|Abstract or Summary
- Effects of four handling methods with varying holding times and
temperatures on the acceptability and safety of two commercially
prepared frozen entrees, tuna and noodles and chicken al a king,
as used in a residence hall were studied. The four methods were:
I. oven heated and served at once; II. boiled-in-bag and served at
once; III. boiled-in-bag and held in a warming cabinet for a specified
period of time before serving; and IV. boiled-in-bag sample that
had been refrozen and then reheated and served at once. Three
replications of each of these four methods for each entree were included.
Acceptability of the products was determined by sensory evaluation
of appearance, texture, and flavor as rated by a panel of seven
untrained judges. Safety was determined by temperature readings
and by microbial examinations of the entrees. The examinations
included: total plate counts, keeping quality tests, and qualitative
tests for coliform and staphylococci taken at four different steps
for each method. Temperature readings were made also at those
The panel rated products prepared by method II the highest
of all methods. The mean scores on the five high to one low rating
scale were 4.2 for chicken a la king and 3.8 for tuna, and noodles
while the lowest ratings were 2.9 and 2.2 for the two products,
respectively. No sample was rated totally unacceptable. An analysis
of variance of panel scores showed that the three acceptability factors
were not significant in relation to the four heating methods for chicken
a la king. For tuna and noodles, however, panel preferences for
method II were significant for appearance, and texture at the one
percent level and for flavor at the five percent level.
All mean temperatures were outside the food holding danger
zone, 38°F to 140°F ..indicating all were safe for human consumption.
Mean temperature readings taken when the products were served
to the panel ranged from 143°F to 182°F for chicken and 147.3°F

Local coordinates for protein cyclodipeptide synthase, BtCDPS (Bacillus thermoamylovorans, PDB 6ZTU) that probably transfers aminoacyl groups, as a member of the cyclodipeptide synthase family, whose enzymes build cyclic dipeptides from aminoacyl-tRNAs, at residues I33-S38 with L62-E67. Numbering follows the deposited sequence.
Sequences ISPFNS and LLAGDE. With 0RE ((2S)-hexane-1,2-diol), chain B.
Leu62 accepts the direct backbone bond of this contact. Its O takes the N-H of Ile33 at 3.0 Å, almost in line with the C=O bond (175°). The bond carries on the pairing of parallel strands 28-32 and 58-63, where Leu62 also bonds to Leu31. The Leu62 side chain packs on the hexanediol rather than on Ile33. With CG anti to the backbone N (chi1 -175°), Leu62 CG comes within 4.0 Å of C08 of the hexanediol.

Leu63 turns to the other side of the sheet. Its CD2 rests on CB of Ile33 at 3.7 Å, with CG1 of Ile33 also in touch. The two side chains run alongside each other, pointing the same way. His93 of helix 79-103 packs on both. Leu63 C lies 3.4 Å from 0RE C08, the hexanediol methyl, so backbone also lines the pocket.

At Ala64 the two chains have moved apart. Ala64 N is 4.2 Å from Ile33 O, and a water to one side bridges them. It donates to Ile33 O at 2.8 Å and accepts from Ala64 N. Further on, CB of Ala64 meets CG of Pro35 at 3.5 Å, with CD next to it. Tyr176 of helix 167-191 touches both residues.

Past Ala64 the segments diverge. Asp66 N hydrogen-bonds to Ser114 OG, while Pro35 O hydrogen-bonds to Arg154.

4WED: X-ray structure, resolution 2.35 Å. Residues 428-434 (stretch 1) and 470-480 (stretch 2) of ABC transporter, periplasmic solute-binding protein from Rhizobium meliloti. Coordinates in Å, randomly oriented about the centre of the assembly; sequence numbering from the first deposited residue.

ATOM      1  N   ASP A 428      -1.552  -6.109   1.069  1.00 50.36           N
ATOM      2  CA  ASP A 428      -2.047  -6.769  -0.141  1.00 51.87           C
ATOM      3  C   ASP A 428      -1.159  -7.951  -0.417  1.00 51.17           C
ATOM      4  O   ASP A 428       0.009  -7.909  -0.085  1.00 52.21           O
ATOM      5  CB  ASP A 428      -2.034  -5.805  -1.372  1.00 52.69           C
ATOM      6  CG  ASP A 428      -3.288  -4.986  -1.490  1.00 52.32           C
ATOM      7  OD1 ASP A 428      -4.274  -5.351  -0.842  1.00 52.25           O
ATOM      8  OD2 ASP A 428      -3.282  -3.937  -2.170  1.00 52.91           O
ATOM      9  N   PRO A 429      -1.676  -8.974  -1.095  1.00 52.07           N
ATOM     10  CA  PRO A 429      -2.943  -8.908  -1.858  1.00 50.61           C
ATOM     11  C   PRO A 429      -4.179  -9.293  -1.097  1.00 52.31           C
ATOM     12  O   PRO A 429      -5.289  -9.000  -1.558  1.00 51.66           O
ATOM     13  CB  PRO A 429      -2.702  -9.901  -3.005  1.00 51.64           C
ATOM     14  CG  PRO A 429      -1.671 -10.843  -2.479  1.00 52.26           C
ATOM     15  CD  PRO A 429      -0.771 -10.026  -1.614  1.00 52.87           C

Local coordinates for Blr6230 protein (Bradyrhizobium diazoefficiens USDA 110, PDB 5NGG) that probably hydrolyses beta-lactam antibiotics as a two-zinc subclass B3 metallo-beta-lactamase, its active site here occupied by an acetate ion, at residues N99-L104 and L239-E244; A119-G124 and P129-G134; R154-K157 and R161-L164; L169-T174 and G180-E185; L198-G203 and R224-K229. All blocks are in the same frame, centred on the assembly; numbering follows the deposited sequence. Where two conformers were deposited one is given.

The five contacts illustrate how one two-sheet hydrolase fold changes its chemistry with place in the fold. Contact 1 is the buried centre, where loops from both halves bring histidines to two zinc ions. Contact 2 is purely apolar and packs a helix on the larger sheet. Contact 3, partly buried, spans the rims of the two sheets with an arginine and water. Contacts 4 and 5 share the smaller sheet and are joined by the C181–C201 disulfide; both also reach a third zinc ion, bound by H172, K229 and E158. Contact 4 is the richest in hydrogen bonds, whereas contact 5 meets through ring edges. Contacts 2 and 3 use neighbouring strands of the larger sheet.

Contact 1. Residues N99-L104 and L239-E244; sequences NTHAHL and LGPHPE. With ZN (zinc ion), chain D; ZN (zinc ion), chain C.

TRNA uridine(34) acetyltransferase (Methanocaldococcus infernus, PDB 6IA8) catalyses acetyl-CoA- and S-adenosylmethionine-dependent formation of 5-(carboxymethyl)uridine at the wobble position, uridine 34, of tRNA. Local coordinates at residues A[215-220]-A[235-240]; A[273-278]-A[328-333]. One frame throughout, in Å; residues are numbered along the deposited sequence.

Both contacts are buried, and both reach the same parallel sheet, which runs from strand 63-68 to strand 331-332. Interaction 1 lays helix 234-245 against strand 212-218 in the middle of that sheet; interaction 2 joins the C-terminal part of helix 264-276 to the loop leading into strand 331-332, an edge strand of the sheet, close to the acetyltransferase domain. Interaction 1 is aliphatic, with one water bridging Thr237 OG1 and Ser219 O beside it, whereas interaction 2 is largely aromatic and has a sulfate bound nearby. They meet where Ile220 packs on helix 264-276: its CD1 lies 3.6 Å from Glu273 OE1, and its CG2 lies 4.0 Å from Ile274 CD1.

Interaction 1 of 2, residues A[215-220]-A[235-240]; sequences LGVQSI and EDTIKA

to 179.6°F for tuna and noodles. The highest readings for both
products mere obtained from method II. The lowest readings for
chicken was from method I and from method IV for tuna and noodles.
Only one sample in the entire study, chicken a la king heated by
method I to 134.7°F, was in the danger zone when served to the panel.
Also, all samples were within the microbial safety limit of
100,000 organisms per gram when served to the panel. Mean plate
counts for the products when served to the panel were 303 and 2300
organisms per gram for chicken a la king and tuna and noodles
respectively and the highest mean counts for any of the samples were
15,000 for chicken and 11,700 for tuna. Samples boiled-in-bag and
served at once were the most acceptable to the panel and had the
lowest microbial counts of all the samples.
Continued holding and subsequent drops in temperature adversely
affected the degree of acceptability of the entrees. Those products
that were held the longest before serving showed the highest microbial
counts, indicating the need for care when using them.
On the basis of these findings, it is recommended that institutions
using commercially prepared frozen entrees heat them as close
to serving time as possible and that they be heated as needed throughout
the serving period to reduce the possibility of having leftovers.